Gould was one of the most unconventional classical musicians of his day. His repertoire was highly selective: he played few of the early-Romantic and impressionistic works at the core of the piano repertoire, preferring Baroque, Classical, late-Romantic and early 20th-century music, mostly by Austro-German composers; he also played Elizabethan music, transcriptions, and a few works by Canadians. He played Bach and Schoenberg, the composers most central to his repertoire and aesthetic, with particular authority. He upset many conventions of piano-playing, as with his fondness for detached articulation, but he was widely admired for his virtuosity, probing intellect, command of musical architecture, rhythmic dynamism, precise fingerwork and extreme clarity of counterpoint. Believing that the performer's role was properly creative, Gould offered original, deeply personal, sometimes shocking interpretations (extreme tempos, odd dynamics and phrasing) that have always been controversial, particularly in popular works by Mozart, Beethoven and Brahms. From the beginning of his career, moreover, his eccentric personality, public and private, provoked much colourful publicity.
By age 50, Gould's attention was turning away from the piano and toward conducting. In 1982, he made a chamber-orchestra recording of Wagner's Siegfried Idyll, and he had ambitious plans for future conducting projects, some to be associated with films. He spoke of eventually giving up performance entirely, retiring to the countryside and devoting himself to writing and composing. But on 27 September 1982, shortly after the release of a new recording of the Goldberg Variations, he suffered a massive stroke.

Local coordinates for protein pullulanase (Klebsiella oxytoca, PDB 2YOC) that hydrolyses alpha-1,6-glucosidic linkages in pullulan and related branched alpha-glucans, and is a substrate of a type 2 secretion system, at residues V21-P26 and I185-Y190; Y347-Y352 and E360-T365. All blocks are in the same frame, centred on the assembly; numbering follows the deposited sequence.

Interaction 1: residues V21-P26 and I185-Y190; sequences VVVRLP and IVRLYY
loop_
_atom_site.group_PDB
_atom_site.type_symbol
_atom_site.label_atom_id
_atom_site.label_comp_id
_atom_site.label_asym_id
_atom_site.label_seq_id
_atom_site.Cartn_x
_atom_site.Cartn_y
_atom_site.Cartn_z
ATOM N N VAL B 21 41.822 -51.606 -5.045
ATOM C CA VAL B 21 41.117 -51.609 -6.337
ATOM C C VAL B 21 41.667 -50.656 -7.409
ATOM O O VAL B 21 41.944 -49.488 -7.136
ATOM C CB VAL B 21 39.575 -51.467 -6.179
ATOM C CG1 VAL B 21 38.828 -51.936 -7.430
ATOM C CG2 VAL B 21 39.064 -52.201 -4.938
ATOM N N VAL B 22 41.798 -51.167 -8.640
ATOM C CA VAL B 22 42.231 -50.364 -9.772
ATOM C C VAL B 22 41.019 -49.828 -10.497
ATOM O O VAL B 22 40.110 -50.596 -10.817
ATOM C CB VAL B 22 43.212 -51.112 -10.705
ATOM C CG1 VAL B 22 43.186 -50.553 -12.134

Since his death, Gould's reputation has continued to grow, making him one of Canada's most important cultural figures, and one of the world's most admired and studied musicians. His writings, interviews and letters have been collected and have appeared in translations. In 1992, Sony Classical began releasing his live and studio recordings, films and broadcasts in 2 comprehensive series: the Glenn Gould Edition, on CD (8 volumes, more than 70 CDs); and the Glenn Gould Collection, on videotape and laserdisc (16 hour-long volumes). Since 1992, CBC Records has released his "Solitude Trilogy" and some of his early broadcast performances. In 1995, the German music publisher Schott undertook an edition of his compositions and arrangements.
Gould has posthumously been the subject of a large and diverse literature, not only in English: many publications in French, German, Italian, Japanese, and other languages reveal a passionate international following. Countless radio and television broadcasts have been devoted to him, and he has inspired novels, plays, musical compositions and arrangements, poems, visual art and the Canadian feature film Thirty-two Short Films About Glenn Gould (1993). Whole conferences have been devoted to Gould - 2 in Toronto (1992 and 1999), others in Montréal (1987), Amsterdam (1988) and Groningen, The Netherlands (1992) - and there have been many exhibitions, film festivals and other Gould events around the world. A Glenn Gould Society was based in Groningen from 1982 to 1992, and published a semiannual Bulletin. A Glenn Gould Foundation was created in Toronto in 1983; since 1987 it has awarded a triennial Glenn Gould Prize in music and communications, and in 1995 it formed an international Friends of Glenn Gould society, with its own semiannual journal, Glenn Gould. Gould's personal archive is housed in the Music Division of the NATIONAL LIBRARY OF CANADA, in Ottawa.